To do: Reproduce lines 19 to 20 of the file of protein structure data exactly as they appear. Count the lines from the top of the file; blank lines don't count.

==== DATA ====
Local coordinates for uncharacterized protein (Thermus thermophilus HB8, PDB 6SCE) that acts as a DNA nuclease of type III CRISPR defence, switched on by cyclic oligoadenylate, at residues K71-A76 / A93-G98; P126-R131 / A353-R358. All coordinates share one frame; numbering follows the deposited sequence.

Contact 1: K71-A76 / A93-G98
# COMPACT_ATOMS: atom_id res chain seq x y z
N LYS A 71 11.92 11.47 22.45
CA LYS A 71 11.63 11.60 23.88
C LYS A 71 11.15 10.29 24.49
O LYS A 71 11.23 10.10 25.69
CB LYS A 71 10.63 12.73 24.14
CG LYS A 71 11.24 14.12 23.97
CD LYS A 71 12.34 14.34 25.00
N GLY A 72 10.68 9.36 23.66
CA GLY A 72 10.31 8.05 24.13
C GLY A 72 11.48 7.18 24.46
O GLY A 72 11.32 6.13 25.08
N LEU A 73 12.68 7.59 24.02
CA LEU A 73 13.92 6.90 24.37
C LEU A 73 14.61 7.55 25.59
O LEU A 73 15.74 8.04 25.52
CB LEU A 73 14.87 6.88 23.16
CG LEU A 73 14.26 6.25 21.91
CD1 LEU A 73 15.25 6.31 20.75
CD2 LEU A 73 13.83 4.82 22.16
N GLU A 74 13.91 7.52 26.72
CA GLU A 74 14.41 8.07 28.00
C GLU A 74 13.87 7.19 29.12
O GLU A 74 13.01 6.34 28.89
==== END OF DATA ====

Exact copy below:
CB LEU A 73 14.87 6.88 23.16
CG LEU A 73 14.26 6.25 21.91